• I love Life of Fred! (As much as I love any of my math books…Ugh!) πŸ˜‰

            Yes, it’s true that God could have cleared up a lot of things in the Bible, but He chose not to. I thought of that myself! πŸ™‚ I’m just saying that since God doesn’t lie, would He have used that Hebrew word if He didn’t mean it?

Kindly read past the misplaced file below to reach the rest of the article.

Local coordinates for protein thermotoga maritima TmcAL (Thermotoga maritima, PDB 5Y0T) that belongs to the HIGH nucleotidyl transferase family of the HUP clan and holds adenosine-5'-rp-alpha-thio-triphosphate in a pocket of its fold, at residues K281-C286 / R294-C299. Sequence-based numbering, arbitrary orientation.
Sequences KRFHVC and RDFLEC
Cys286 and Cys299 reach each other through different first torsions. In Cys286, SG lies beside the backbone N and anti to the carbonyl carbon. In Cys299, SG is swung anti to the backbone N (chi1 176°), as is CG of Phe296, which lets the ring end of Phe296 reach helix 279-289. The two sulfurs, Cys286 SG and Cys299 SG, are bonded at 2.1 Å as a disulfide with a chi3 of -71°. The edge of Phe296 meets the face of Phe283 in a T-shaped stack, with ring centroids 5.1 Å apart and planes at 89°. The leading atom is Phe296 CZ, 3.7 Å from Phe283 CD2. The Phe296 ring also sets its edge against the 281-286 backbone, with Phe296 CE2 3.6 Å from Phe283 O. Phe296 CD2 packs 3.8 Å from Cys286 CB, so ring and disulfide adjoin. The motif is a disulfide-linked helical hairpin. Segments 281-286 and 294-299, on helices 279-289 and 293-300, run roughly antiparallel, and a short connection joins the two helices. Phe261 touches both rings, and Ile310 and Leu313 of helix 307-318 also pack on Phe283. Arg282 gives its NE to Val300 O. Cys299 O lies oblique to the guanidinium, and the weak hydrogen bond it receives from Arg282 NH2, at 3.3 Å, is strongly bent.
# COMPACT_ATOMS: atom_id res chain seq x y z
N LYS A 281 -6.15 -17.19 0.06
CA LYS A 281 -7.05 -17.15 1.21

I figured you didn’t believe in macro-evolution, I just wanted to make sure! I totally believe in micro-evolution, though. How can anyone reject it? It’s clearly proven by science. I think I understand your point of view on old-earth creationism. I would like to say that God certainly used science, but He also controls it. When He created the earth, for example, He bent scientific laws. And the miracles that Jesus performed didn’t have a scientific explanation, either. I’m just saying that not everything can be explained by science. (Not saying that you believe it can, ’cause I don’t think you are.) I also believe with what scientists find in creation. (As long as they’re not using incorrect methods!) It just seems to me that the evidence points towards a young earth. (And you know how, when you are trying to prove something, it becomes very easy to overlook any opposition? Scientists, like all people, do this. Everyone is biased, whether they know it or not. If they’re trying to find old-earth evidence, they’re more likely to find it then those who aren’t. Get what I’m saying?) As far as I am concerned, it seems like a young earth is the way it happened. (At this point in the debate, I think we should all just stop, because it isn’t helping anyone very much.) I don’t think I’m going to change your mind, but thanks for discussing it with everyone! (Haha, that comment got kind of long again. Not trying to open the debate back up! Don’t feel obligated to respond to it!) Have a nice day! πŸ™‚